On the southeastern tip of Cuba, on a remote United States military base, at the end of a long road just past an old garbage pit, sits Camp X-Ray. In early 2002, X-Ray was the first detention facility at Guantanamo Bay to house detainees captured in the “War on Terror.” When people think of Guantanamo, it’s generally X-Ray that they picture: detainees in orange jumpsuits, dog cages, blindfolds, torture. It officially closed after only three months, but the damage to both the detainees and the values of the United States had already been done.
Last week, reports emerged that the Department of Justice (DOJ) has notified Guantanamo defense attorneys that a prior protective order preserving Camp X-Ray is no longer in effect; the camp can now be demolished. Government officials see Camp X-Ray as an eyesore that has been allowed to fall into serious disrepair over the last 16 years. Having been to Camp X-Ray, I can’t say that I disagree; the weeds and vines of the Cuban countryside are trying to reclaim the abandoned kennels and guard towers. But the argument for preservation is not about aesthetics.
Camp X-Ray is physical evidence of the United States’ Rendition, Detention, and Interrogation (RDI) program following the attacks of September 11th, 2001. Of the 41 detainees still held at Guantanamo, fewer than half arrived before X-Ray was closed, but that doesn’t diminish its importance. Among those who remain are Moath Hamza Ahmed al Alwi, who is currently challenging his detention before the U.S. Court of Appeals for the District of Columbia. Another detainee, Mohammed al Qahtani, had his charges dismissed because of the torture he endured at X-Ray. If charges are ever refiled against him, or against any other detainee who was held there, his defense team would certainly need access to the facility.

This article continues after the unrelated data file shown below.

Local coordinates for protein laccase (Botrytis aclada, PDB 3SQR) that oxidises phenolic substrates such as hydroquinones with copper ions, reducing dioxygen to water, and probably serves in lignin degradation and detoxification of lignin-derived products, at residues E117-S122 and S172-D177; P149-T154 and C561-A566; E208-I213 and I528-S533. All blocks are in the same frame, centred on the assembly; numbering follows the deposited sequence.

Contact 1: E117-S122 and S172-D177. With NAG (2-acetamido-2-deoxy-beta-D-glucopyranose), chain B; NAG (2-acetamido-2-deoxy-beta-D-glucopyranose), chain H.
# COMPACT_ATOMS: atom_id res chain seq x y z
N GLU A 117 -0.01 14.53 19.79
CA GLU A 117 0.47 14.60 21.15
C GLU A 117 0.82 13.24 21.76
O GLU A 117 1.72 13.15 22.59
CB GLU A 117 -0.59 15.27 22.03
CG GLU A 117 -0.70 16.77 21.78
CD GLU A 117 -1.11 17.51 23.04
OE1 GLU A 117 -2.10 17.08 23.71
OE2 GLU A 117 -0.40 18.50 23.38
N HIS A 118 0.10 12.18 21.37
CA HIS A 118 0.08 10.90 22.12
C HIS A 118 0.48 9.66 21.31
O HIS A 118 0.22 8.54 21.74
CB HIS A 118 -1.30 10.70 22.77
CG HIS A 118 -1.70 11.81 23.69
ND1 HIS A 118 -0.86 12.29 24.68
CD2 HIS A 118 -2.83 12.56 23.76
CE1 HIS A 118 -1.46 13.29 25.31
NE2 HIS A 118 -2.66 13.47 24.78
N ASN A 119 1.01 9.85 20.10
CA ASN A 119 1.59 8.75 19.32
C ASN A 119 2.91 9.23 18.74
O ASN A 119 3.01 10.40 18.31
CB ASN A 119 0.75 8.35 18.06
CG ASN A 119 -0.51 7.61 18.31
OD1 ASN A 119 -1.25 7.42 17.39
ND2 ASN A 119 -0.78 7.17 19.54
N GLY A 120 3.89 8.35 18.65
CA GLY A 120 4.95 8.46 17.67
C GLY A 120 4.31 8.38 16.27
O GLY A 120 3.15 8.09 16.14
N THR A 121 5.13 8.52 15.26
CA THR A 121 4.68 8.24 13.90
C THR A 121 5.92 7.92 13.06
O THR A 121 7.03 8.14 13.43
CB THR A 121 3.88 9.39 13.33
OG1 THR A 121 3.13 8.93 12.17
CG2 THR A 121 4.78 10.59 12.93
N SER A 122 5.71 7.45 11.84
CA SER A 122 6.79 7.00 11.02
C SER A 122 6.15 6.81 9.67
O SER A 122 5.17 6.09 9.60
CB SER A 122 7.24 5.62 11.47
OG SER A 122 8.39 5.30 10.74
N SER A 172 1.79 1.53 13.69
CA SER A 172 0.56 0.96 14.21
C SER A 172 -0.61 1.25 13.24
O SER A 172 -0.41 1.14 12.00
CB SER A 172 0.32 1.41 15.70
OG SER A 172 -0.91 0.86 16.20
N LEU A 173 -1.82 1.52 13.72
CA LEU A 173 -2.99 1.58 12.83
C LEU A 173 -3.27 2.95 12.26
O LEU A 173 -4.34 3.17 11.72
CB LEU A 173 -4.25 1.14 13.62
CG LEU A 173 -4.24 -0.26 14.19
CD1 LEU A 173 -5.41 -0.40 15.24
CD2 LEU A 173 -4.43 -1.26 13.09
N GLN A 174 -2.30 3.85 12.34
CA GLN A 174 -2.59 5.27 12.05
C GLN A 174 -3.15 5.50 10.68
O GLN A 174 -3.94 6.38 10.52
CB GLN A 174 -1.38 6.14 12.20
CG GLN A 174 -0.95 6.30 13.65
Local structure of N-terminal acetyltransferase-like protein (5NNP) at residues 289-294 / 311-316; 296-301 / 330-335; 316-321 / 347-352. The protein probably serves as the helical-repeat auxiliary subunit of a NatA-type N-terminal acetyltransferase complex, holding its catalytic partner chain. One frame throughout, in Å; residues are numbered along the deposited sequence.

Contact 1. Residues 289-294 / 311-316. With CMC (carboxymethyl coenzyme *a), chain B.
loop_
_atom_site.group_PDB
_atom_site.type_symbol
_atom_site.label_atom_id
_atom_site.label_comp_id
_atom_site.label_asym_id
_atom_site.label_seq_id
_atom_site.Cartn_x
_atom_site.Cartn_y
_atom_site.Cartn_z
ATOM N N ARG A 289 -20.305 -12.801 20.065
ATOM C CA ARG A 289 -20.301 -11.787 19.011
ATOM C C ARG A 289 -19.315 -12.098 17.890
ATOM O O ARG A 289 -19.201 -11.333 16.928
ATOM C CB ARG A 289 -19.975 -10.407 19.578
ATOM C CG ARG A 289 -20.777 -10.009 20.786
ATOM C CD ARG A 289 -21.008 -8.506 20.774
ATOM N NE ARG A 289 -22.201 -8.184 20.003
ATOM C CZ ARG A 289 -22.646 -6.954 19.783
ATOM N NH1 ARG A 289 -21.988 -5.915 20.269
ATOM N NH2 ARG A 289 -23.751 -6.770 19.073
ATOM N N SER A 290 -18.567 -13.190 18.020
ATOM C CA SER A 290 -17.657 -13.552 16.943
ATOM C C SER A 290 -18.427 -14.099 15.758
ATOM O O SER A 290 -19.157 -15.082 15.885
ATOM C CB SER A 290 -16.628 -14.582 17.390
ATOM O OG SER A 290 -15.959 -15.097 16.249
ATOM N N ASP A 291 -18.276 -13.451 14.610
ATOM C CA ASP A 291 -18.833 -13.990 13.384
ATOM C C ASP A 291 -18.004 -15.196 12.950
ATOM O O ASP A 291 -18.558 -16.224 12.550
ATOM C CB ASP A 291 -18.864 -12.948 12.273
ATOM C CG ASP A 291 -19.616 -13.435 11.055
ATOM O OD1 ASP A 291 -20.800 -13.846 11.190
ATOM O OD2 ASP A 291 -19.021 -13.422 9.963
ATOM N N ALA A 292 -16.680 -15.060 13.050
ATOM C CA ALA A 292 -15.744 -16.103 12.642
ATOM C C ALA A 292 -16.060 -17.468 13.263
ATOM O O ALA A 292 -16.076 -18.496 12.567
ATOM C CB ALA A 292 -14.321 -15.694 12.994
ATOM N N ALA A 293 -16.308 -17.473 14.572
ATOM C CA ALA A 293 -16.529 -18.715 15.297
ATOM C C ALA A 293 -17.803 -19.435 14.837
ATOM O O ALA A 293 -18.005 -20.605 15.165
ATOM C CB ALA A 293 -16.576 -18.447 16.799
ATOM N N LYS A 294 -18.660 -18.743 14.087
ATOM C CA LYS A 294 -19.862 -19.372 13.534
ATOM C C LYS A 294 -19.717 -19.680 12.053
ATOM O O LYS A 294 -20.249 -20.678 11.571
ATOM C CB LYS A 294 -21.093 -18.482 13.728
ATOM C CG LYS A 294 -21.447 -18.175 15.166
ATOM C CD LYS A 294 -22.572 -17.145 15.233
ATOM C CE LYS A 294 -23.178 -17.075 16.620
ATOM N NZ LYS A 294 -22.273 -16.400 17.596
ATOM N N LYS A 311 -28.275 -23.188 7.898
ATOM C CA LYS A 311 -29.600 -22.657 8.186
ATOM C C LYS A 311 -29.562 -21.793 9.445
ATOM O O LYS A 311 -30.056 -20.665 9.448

Carol Rosenberg of The Miami Herald reported that DOJ attorney Andrew Warden told defense teams that “the FBI has created an interactive, simulated three-dimensional, digital virtual tour of Camp X-Ray that shows all areas of the camp where detainees were held, interrogated, or otherwise present.” Two weeks ago, before the news about X-Ray was public, we observed the defense attorneys for alleged 9/11 co-conspirator Ammar al-Baluchi assert the importance of being able to physically go to former black sites. There’s also no way for the defense teams to guarantee that the government properly documented information they may need in the future.
Another problem with the government’s solution is just that: it is the government’s solution. The same government prosecuting the defendants before the military commissions is deciding what evidence defense attorneys have access to (I wrote about this issue here just five weeks ago). It is a problem that has long undermined the entire military commissions process and caused months of delay. Defense attorneys have had to fight for access to evidence necessary to properly represent their clients — in other words, to do their jobs. It is all but certain that the recent decision on X-Ray will further delay cases that have already lasted years longer than they should have.
As if the destruction of physical evidence wasn’t bad enough, the X-Ray decision highlights another deeply troubling habit of the U.S. government: the attempt to whitewash our history of torture. To prevent future atrocities, it is imperative that we remember and come to terms with past atrocities. By allowing the destruction of black sites, or attempting to bury the Senate Select Committee on Intelligence’s ‘Torture Report,’ the United States is not coming to terms with anything — we’re simply ignoring it. Torturing people damaged our relationships with allies, risked the safety of our troops, and explicitly violated our laws and values. We must acknowledge these facts and do everything in our power to see that it never happens again.
Seeing Camp X-Ray for the first time was a deeply unsettling experience. It was a feeling like the one that I had when I visited Srebrenica. I had seen pictures before I went, of course, but the weight and significance of the physical space couldn’t be conveyed through images. It doesn’t matter that X-Ray might be visually unattractive; if that’s the government’s best argument, I have a weed whacker it can borrow. What matters is that it represents a morally and legally bankrupt period of our history and is critical physical evidence in ongoing litigation. Destroying it would be a serious mistake.